How to trade using the McGinley dynamic indicator

What is the McGinley dynamic indicator?

The McGinley dynamic indicator is a technical analysis tool that aims to solve the lag issue found in traditional moving averages (MA). Invented by John R. McGinley in 1990, it adjusts itself relative to the speed of the market and provides a smoother trend line that minimises price separation. This adaptive moving average is often used by traders to identify market trends and potential signals. 


  • The McGinley dynamic indicator, developed by John R. McGinley, is a technical tool that minimises the lag issue present in traditional moving averages. 

  • Interpretation of the McGinley dynamic is similar to traditional moving averages; a price crossing above the line suggests a potential bullish trend, while a price crossing below may signify a potential bearish trend.

  • Advantages of the McGinley dynamic include responsiveness to price changes, potential in reducing whipsaw trades, and versatility across markets and timeframes.

  • The indicator’s limitations include potential for false signals, reduced effectiveness in range-bound markets, and limited availability on trading platforms.

McGinley dynamic indicator explained

The McGinley dynamic indicator, despite not being as well-known as other technical indicators, has a distinct place in the world of market analysis. It was brought to life by John R. McGinley, a certified market technician and former editor of the Market Technicians Association Journal

The analyst first introduced his dynamic indicator in an article in the Market Technicians Association Journal published in 1990. His primary goal was to create a tool that would minimise the lag effect inherent in traditional moving averages, a common drawback that often led to misleading signals and late responses to price changes.

McGinley believed the dynamic indicator provided a better reflection of the market than traditional moving averages, by incorporating an adaptive filter, which adjusts sensitivity based on price volatility. Despite its conception over three decades ago, the McGinley dynamic indicator still finds relevance today among traders who value its innovative approach to tracking market trends.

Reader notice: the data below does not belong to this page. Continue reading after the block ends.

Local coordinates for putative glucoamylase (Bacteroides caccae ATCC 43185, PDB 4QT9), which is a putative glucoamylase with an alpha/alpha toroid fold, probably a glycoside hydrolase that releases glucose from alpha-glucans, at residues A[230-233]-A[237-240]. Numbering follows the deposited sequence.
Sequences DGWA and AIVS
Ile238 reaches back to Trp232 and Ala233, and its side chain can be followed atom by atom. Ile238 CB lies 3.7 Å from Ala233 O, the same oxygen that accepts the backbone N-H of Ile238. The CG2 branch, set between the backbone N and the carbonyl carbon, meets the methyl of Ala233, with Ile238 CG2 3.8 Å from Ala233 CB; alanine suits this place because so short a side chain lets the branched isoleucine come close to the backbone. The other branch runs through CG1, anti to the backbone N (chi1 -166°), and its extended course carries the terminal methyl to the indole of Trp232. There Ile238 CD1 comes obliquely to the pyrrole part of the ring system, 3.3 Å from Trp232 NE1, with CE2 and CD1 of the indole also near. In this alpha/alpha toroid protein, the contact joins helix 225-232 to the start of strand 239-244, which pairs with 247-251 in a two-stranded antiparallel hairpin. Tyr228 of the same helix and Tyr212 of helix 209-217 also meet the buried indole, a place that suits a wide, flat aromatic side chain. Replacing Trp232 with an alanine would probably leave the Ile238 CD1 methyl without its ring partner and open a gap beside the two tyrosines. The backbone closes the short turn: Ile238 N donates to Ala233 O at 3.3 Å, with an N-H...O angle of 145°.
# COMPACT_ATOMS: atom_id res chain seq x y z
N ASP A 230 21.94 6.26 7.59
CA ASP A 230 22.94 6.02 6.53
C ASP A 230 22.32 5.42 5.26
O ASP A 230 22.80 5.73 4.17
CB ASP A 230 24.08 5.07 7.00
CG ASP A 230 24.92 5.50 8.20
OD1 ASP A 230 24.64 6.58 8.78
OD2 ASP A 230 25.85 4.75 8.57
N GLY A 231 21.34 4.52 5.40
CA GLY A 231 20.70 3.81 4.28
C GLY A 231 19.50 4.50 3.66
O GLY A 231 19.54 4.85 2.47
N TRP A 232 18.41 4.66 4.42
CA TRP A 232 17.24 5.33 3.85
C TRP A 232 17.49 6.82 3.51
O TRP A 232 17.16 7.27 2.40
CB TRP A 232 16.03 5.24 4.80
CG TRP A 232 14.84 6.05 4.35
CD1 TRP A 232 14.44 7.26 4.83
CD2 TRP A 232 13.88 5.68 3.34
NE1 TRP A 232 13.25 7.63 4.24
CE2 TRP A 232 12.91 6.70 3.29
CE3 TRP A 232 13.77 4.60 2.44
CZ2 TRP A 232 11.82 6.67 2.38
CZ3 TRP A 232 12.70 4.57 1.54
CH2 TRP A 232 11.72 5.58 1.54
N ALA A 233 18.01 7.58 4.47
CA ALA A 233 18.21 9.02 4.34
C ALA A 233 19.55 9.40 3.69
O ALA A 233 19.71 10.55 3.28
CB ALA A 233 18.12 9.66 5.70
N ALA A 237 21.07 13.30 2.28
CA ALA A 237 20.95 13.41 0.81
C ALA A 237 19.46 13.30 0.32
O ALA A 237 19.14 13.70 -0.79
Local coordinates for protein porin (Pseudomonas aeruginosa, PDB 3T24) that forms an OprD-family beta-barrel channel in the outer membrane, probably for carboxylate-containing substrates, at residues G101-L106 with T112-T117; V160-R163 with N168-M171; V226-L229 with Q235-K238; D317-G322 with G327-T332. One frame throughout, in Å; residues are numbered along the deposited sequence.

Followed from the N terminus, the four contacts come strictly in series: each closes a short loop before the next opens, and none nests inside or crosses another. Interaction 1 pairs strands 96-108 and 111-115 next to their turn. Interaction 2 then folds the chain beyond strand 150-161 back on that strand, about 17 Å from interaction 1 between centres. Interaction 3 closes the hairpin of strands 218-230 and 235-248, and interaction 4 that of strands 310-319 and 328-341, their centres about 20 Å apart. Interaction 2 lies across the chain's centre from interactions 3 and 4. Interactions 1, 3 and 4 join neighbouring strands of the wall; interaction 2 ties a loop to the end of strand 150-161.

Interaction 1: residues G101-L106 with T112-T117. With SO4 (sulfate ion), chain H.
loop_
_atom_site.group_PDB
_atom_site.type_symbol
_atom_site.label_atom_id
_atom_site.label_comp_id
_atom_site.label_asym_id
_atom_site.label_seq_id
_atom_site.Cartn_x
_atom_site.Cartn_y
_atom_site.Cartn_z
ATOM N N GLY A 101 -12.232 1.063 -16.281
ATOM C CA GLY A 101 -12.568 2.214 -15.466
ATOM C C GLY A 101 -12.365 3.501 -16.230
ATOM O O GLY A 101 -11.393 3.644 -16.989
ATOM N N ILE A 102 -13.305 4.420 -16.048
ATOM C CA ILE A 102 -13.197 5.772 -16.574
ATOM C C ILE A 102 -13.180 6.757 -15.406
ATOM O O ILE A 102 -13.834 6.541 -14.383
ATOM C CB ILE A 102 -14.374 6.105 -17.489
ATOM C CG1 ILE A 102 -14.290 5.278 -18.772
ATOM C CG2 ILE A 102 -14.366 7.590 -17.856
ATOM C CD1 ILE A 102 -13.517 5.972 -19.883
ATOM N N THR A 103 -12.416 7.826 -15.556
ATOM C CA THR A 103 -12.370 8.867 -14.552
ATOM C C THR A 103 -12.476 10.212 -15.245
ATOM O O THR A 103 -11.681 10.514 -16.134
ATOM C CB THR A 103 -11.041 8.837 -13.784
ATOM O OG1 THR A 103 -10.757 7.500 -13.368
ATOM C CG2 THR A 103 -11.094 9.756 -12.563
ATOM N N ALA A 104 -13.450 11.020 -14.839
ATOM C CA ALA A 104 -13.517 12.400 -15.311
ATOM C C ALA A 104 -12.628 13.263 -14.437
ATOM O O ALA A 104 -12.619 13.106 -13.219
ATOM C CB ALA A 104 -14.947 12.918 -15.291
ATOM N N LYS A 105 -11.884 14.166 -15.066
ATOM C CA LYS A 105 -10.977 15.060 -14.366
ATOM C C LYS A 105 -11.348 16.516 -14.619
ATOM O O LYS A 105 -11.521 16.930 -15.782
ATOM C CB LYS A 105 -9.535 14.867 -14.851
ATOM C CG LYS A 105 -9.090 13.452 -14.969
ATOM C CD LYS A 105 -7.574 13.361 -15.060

McGinley dynamic indicator formula

The McGinley dynamic indicator relies on a formula that adjusts itself with market speed. At its core, the indicator is a form of moving average, but with a unique adjustment factor that changes with price volatility. Here's a look at how the formula works:

MD = MD1 + (Price – MD1) / (N * (Price/MD1)^4)


MD1 = the previous value of the McGinley dynamic indicator.

Price = the most recent price in the data series.

N = a smoothing factor chosen by the trader or analyst. It's often set to a default value of 10, but can be adjusted based on individual trading strategies and preferences.

(Price/MD1)^4 = This ratio, raised to the fourth power, acts as an adaptive factor that adjusts based on the speed of price changes.

When it comes to the McGinley dynamic indicator settings, a common choice is to set the period to 10 for short-term strategies, such as day trading. However, the setting can vary based on trading objectives and market conditions. A longer period, such as 14, 20, or even 30, may be more suitable for long-term trading or more volatile markets. It's always crucial to remember that no single setting fits all situations, so adjustments may be necessary to align with the trader's strategy and the specific financial instrument.

How to interpret McGinley dynamic

When designing a McGinley dynamic indicator strategy, one of the first things you'll notice is how closely the indicator tracks the price. This tight adherence is a result of its innovative formula, and can help in smoothing out market noise.

In terms of specific trading signals, the McGinley dynamic behaves similarly to traditional moving averages. When the McGinley dynamic line crosses below the security price and is moving upwards, it’s often interpreted as a potential bullish signal and traders may consider entering a long position. 

McGinley Dynamic crosses below the price line, and is upward sloping, indicating an uptrend

(Past performance is not a reliable indicator of future results)